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Leader: Marianna Archambault, assisted by Joannah Skucek

Description: There are many ways of looking at pictures: by period, by school of art, by subject matter, and others.  In this course we will view the works of several outstanding artists and see how their use of color, light, perspective, and composition made their work memorable and, in some cases, much loved and valued:  Rembrandt, his use of color and light (chiaroscuro) and composition especially in his group portraits; Van Gogh, his use of brilliant color and line; Caillebotte, whose non-traditional points of view continue to fascinate; Turner and his outbursts of light, and the way much of what he worked out was absorbed and used by the Impressionists who closely followed him.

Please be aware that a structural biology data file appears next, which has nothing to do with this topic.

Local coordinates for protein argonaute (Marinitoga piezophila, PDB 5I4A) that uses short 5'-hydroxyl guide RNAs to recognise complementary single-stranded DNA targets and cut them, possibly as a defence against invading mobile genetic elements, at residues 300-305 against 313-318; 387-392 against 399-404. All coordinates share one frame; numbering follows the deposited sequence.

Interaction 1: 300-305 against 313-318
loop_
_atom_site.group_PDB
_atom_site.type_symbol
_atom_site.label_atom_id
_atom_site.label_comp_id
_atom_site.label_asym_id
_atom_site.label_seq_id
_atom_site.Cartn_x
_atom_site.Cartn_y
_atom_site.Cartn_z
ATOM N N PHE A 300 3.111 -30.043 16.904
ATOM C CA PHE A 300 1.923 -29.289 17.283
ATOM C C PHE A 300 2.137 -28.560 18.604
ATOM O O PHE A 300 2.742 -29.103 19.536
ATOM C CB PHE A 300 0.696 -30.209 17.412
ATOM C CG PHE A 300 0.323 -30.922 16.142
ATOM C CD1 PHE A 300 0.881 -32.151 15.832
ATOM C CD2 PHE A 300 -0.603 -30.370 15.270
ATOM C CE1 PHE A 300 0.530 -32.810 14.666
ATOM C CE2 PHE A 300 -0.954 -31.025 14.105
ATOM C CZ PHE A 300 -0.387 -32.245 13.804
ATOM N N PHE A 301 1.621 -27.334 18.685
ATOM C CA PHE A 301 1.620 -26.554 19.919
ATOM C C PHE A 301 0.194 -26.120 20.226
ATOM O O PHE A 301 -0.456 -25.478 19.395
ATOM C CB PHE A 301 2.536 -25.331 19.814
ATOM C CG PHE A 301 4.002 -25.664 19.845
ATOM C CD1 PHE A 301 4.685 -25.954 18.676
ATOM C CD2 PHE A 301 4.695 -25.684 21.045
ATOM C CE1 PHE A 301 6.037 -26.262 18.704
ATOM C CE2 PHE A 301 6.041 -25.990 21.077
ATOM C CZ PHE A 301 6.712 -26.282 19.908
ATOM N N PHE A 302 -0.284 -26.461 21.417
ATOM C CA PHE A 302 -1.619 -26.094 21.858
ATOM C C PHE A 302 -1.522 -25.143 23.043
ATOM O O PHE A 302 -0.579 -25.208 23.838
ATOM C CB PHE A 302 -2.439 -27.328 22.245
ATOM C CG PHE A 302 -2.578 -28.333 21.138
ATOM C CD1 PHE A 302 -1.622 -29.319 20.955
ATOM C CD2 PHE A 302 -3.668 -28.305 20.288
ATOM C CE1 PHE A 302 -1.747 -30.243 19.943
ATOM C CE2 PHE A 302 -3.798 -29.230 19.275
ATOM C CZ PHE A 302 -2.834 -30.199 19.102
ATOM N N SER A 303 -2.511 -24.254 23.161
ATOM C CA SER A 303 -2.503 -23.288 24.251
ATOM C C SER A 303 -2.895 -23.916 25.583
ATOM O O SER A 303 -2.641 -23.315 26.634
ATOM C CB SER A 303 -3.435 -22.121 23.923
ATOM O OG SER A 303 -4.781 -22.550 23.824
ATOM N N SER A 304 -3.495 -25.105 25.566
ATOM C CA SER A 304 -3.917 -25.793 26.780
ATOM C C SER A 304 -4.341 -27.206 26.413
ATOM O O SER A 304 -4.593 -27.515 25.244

Most of the artists are well known (as you see, most are either French or Dutch), span several centuries, and each week we will concentrate on one or two of them focusing on that aspect that seemed to intrigue them most, in an effort to contrast and get a better understanding from their various works. 

No background  in art is necessary.

Biography: Marianna Archambault is a retired Professor of Modern Languages from Bucknell University. Trained originally in French history and criticism, she went on to specialize in Italian and French art and lectured frequently to Bucknell students and alumni abroad..

Materials for course:   I will distribute weekly handouts for you to read and to focus our discussions.  If you have access to a general book of art (The Story of Art by E.H. Gombrich is a classic, but there are many others), any reading you do about the artists or the period mentioned will of course be of benefit to you.  The Internet is another source for background material.

Number of participants:        

Minimum: 8
Maximum: 18

Location: RidgeCrest at RiverWoods, Creative Arts Room

Meeting time: Thursdays, February 27 through April 3, 2014, 10 -11:30 a.m.

 

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